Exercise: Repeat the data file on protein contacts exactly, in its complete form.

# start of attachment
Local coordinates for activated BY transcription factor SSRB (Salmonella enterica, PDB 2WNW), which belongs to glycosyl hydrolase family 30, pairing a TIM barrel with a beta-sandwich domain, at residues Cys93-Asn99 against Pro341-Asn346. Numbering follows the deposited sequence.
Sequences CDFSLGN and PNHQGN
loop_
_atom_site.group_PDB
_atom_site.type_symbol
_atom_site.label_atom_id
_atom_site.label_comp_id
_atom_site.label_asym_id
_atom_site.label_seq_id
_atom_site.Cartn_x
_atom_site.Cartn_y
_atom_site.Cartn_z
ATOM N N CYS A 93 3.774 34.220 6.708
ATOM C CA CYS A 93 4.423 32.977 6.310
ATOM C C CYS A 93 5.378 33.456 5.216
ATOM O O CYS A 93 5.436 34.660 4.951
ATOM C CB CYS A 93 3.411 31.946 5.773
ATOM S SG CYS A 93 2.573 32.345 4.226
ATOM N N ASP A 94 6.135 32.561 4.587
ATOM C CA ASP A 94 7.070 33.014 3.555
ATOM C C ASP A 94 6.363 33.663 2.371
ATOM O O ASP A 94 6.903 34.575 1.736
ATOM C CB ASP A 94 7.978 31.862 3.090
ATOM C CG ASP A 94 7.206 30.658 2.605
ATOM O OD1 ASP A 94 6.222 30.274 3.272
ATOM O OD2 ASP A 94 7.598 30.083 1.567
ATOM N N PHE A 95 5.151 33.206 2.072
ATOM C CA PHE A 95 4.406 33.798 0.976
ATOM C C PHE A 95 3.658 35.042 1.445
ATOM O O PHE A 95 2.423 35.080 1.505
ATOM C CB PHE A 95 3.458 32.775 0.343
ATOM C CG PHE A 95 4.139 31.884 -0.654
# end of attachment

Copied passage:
Local coordinates for activated BY transcription factor SSRB (Salmonella enterica, PDB 2WNW), which belongs to glycosyl hydrolase family 30, pairing a TIM barrel with a beta-sandwich domain, at residues Cys93-Asn99 against Pro341-Asn346. Numbering follows the deposited sequence.
Sequences CDFSLGN and PNHQGN
loop_
_atom_site.group_PDB
_atom_site.type_symbol
_atom_site.label_atom_id
_atom_site.label_comp_id
_atom_site.label_asym_id
_atom_site.label_seq_id
_atom_site.Cartn_x
_atom_site.Cartn_y
_atom_site.Cartn_z
ATOM N N CYS A 93 3.774 34.220 6.708
ATOM C CA CYS A 93 4.423 32.977 6.310
ATOM C C CYS A 93 5.378 33.456 5.216
ATOM O O CYS A 93 5.436 34.660 4.951
ATOM C CB CYS A 93 3.411 31.946 5.773
ATOM S SG CYS A 93 2.573 32.345 4.226
ATOM N N ASP A 94 6.135 32.561 4.587
ATOM C CA ASP A 94 7.070 33.014 3.555
ATOM C C ASP A 94 6.363 33.663 2.371
ATOM O O ASP A 94 6.903 34.575 1.736
ATOM C CB ASP A 94 7.978 31.862 3.090
ATOM C CG ASP A 94 7.206 30.658 2.605
ATOM O OD1 ASP A 94 6.222 30.274 3.272
ATOM O OD2 ASP A 94 7.598 30.083 1.567
ATOM N N PHE A 95 5.151 33.206 2.072
ATOM C CA PHE A 95 4.406 33.798 0.976
ATOM C C PHE A 95 3.658 35.042 1.445
ATOM O O PHE A 95 2.423 35.080 1.505
ATOM C CB PHE A 95 3.458 32.775 0.343
ATOM C CG PHE A 95 4.139 31.884 -0.654